Does Lower Spending on Health Care = A Sicker Population?
December 11, 2011 in Health Policy
A recent LA Times article bemoaned the latest report from the Federal government that California ranks near the bottom among states for per person health care spending.
New data show that total spending by insurers, government agencies and individuals amounted to $6,238 per resident in 2009, well below the national average of $6,815. That puts California on a bottom tier with Arkansas, Georgia, Texas, Utah, Nevada, Arizona, Colorado and Idaho.
God forbid that California be in the same category of anything with those red states! It must be like west coasters finding out that Newt Gingrich is a diehard 49ers fan. Then came the blanket statements that blames lower health care spending for a sicker population, less productive work force, and the general downfall of civilzation.
“The state is essentially under-investing in healthcare and ending up with an unhealthier population as a result,” he said. “If people aren’t healthy, they are not able to work or to be as productive as they otherwise would be.”
But it’s not at all certain how spending on health care directly or indirectly affects worker productivity and economic growth. The problem is one of being able to separate the variables from each other. For example, health care spending is well known to directly correlate with older and wealthier populations. States with a higher percentage of older citizens such as those in the North East and Florida spend more on health care than states with a younger median population like California and wealthy countries spend more on health care than poorer countries.
The overall health of a population (as measured in higher life expectancy, lower infant mortality, lower rates of disability, etc.) certainly does correlate with better productivity. But economically advanced and productive populations tend to be healthier which promotes increases in productivity which increases wealth and so on. Ergo, this self defining metric is not very useful and it not at all the same as the level of health care spending.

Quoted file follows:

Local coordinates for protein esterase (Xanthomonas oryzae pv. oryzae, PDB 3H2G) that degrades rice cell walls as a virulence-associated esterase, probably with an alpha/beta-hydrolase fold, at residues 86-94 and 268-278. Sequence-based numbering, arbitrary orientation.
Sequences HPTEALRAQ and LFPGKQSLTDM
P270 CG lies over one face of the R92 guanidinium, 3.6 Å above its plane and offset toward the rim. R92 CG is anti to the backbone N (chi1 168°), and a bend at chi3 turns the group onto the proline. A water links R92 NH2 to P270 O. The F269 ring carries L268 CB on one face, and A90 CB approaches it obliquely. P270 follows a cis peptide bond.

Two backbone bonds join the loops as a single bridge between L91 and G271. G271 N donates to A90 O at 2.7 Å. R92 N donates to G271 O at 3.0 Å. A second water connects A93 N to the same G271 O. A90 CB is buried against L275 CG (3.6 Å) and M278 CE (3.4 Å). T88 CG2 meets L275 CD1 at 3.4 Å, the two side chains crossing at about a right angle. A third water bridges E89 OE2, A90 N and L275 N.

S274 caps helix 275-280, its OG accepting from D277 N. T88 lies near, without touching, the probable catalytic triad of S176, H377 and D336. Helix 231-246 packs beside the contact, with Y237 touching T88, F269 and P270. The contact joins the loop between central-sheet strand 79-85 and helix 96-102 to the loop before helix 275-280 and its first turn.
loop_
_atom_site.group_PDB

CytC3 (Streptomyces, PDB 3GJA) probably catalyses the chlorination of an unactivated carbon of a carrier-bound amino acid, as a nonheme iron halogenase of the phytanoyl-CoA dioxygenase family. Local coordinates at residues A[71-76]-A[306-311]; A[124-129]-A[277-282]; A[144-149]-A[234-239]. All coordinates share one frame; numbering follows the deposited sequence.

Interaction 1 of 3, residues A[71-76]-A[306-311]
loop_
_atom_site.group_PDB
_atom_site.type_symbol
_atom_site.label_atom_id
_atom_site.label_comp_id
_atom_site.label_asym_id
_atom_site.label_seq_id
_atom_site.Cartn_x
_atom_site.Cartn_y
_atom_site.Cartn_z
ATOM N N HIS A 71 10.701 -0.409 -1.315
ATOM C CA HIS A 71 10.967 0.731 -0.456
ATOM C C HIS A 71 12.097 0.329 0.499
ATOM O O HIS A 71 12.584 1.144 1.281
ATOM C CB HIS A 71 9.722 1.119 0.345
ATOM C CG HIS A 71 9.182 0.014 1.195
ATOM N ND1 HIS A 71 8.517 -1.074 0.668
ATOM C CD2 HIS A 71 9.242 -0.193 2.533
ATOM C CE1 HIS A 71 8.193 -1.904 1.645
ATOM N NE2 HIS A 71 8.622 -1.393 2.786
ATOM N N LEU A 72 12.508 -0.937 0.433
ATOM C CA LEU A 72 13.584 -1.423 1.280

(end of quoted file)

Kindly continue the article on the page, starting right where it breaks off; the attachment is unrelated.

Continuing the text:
Another problem with trying to study population health and health care spending is determining cause and effect. Obesity is a good example. There is very good evidence that obesity and obesity related health problems directly leads to $40 Billion per year in excess costs to the Federal government. But there is no good evidence of the reverse.
Indeed, health care spending in this country is almost all reactionary and not preventative. States with older populations spend more. States with higher rates of unhealthy lifestyles such as obesity, smoking, and substance abuse spend more to deal with these miladies. The primary philosophy of US policy makers regarding health care spending appears to be little more than, “the squeaky wheel gets the grease.” And right now California has the benefit of being one of the healthiest states with low rates of obesity and smoking as well as being one of the states with the youngest populations.
In the same way that lower spending on fire fighting equipment and supplies is due to the fact that there were fewer rather than more fires, the total level of health care spending should not be confused with worsening public health. Better metric analysis should focus on the numbers of and access to primary care providers, basic and affordable medications, neonatal and women’s medical care, and efforts to reduce pain and suffering in the elderly and terminal patients. Right now the US spends far too much on expensive and often frivolous medical care. A smarter question should be, “are we spending enough on the right things” and not just “are we spending enough?”